Referring to FIG. 3, the APU load capacity algorithm 34 is depicted as a graph in the illustrated embodiment. The APU load capacity algorithm 34 provides an uncomplicated and robust method of APU load control. Generally, the APU load capacity algorithm 34 provides consistent APU load capacity that addresses APU performance variation and deterioration effects to the end of APU useful life; facilitates controlling APU loads in a logical, unobtrusively responding manner that avoids frequent on-off cycling of electrical loads; and facilitates avoidance of excessive APU overloading that promotes achieving enhanced APU durability.
The APU load capacity algorithm 34 defines at least three load zones: a continuous APU load capacity zone (zone A); a time controlled zone (zone B); and a fault zone (zone C). Each zone is related to the service ceiling of the APU 12. Notably, the zones converge at this predetermined altitude.
Operation within zone A can be unrestricted. That is, zone A is the normal operating zone of the APU 12 in which the total applied load L1-Ln (FIG. 1) are readily and effectively continuously managed.
Operation within zone B can initiate a load control system timer 36 (FIG. 2) that will limit APU 12 operational time. As schematically illustrated, the load control system timer 36 may be implemented via instruction sets stored in the memory system 30 and run on the programmable processor 28, however, other software and/or hardware control schemes may also be utilized. Operation of the APU 12 within zone B will either end through normal load variation following a transient in which the APU load capacity will be readjusted without intervention to a level below zone B or through the aircraft load controller 20 commanding load shedding instructions if the intrusion time exceeds the predetermined time interval. The load control described for zones A and B function regardless of ground or in flight operations.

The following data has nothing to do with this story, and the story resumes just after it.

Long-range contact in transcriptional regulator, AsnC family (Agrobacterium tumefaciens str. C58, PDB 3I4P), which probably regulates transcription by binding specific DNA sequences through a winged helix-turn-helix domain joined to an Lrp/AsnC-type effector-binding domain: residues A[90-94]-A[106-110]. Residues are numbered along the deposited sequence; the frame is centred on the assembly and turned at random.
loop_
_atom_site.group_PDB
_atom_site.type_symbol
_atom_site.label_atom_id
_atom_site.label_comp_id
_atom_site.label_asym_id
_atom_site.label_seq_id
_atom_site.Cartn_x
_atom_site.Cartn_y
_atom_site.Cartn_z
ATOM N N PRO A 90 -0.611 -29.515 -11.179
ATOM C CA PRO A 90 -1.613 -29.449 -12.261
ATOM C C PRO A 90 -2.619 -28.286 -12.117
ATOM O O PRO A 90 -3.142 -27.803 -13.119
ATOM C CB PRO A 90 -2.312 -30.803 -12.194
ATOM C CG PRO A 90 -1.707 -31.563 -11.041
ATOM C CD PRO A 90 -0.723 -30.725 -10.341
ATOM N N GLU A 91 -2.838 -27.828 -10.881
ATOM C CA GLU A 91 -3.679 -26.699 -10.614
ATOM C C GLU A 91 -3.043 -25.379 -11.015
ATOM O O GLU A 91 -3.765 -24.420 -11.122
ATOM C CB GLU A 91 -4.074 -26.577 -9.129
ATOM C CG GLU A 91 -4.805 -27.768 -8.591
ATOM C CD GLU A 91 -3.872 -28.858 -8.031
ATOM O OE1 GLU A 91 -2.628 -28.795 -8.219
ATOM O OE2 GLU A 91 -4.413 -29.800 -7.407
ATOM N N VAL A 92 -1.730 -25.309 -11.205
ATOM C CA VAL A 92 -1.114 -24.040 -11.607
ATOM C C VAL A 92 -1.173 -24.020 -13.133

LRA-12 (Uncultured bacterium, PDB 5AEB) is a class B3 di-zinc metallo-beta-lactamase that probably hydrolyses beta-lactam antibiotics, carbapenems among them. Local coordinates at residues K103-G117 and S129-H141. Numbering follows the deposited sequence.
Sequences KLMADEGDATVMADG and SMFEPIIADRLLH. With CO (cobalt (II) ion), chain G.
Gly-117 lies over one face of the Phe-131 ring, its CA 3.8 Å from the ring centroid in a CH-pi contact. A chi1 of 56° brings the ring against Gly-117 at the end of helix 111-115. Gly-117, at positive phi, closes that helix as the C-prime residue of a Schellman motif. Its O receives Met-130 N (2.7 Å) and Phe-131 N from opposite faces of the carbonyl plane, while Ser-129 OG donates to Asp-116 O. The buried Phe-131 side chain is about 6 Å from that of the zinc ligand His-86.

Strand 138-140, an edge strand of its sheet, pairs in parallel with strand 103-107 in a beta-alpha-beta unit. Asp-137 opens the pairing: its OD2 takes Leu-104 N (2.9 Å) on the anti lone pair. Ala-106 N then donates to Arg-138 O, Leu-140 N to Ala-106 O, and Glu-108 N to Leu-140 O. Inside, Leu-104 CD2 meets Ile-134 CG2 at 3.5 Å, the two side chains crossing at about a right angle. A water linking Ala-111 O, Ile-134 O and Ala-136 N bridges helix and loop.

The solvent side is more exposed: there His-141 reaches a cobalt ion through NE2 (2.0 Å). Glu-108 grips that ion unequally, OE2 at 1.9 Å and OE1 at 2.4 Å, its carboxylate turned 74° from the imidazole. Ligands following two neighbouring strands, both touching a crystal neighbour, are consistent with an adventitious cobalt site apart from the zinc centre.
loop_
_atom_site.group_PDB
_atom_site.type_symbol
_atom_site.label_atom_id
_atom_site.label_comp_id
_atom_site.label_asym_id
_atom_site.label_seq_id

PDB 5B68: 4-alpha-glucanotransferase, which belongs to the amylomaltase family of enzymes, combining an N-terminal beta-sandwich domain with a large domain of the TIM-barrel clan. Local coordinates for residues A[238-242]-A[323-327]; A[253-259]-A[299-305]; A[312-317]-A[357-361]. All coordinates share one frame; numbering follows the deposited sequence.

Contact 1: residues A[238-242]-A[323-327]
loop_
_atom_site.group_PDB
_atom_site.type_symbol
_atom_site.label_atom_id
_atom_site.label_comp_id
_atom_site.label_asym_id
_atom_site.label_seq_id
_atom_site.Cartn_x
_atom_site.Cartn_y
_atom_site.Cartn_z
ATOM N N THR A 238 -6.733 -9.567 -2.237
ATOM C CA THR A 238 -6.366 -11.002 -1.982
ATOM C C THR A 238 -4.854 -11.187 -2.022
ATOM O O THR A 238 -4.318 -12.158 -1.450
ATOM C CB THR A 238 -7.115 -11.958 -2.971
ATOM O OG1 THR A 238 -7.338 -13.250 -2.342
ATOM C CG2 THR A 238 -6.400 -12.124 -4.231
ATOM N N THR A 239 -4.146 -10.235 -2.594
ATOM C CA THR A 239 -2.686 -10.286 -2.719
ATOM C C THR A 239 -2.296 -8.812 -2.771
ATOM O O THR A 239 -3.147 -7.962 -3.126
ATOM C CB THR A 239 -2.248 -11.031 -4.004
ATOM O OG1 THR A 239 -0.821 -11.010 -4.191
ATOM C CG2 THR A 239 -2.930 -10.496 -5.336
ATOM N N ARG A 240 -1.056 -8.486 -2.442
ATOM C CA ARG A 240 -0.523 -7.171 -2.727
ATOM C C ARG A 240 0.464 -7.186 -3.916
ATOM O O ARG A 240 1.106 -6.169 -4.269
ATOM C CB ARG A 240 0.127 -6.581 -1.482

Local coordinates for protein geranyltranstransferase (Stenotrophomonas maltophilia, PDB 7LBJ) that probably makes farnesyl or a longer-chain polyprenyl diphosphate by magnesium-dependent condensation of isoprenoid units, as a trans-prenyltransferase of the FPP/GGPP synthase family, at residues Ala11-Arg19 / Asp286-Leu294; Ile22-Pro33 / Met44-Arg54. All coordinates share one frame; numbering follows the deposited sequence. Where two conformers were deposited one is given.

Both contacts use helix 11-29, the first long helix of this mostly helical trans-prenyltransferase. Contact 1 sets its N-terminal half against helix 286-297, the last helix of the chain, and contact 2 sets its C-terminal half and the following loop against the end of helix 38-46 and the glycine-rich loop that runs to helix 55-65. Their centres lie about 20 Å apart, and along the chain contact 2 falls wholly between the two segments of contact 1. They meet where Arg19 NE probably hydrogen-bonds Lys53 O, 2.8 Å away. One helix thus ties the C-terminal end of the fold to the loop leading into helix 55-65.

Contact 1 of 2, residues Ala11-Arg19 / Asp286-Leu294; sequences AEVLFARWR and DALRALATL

In the unlikely event of operation in the Fault Load Zone (zone C), the APU Controller 18 can command a shutdown of the APU 12 when occurring during ground operations and will set a fault message to alert the flight crew should this event occur in-flight. In one non-limiting embodiment, an elapsed time interval for operation Zone C is particularly designated and recorded. The elapsed time interval must expire as a condition before commanding the described accommodation to account for transitory load behavior.
In the extremely unlikely event that the operation exceeds the maximum level of the zone C and progresses into zone D, the APU Controller 18 can immediately command a shutdown of the APU for this condition when occurring during ground operations and will set a higher level fault message and alert the flight crew should this event occur in-flight.
The demarcation lines that delineate the load control zones may be related to temperature values of either a measured or a calculated gas turbine cycle temperature. Most the exhaust gas temperature EGT of the APU 12 is utilized to determine within which zone the APU 12 is operating. Some or all demarcation lines may also be directly related to the measured applied electrical load. The measurement of applied APU loads is accomplished by a total load measurement or measurement of individual circuits summed within the aircraft electrical load control system 20 (FIG. 1). The APU design may also define the maximum continuous load rating based on additional specified requirements.
It should be understood that although a particular component arrangement is disclosed in the illustrated embodiment, other arrangements will benefit from the instant invention.
Although particular step sequences are shown, described, and claimed, it should be understood that steps may be performed in any order, separated or combined unless otherwise indicated and will still benefit from the present invention.
The foregoing description is exemplary rather than defined by the limitations within. Many modifications and variations of the present invention are possible in light of the above teachings. The preferred embodiments of this invention have been disclosed, however, one of ordinary skill in the art would recognize that certain modifications would come within the scope of this invention. It is, therefore, to be understood that within the scope of the appended claims, the invention may be practiced otherwise than as specifically described. For that reason the following claims should be studied to determine the true scope and content of this invention.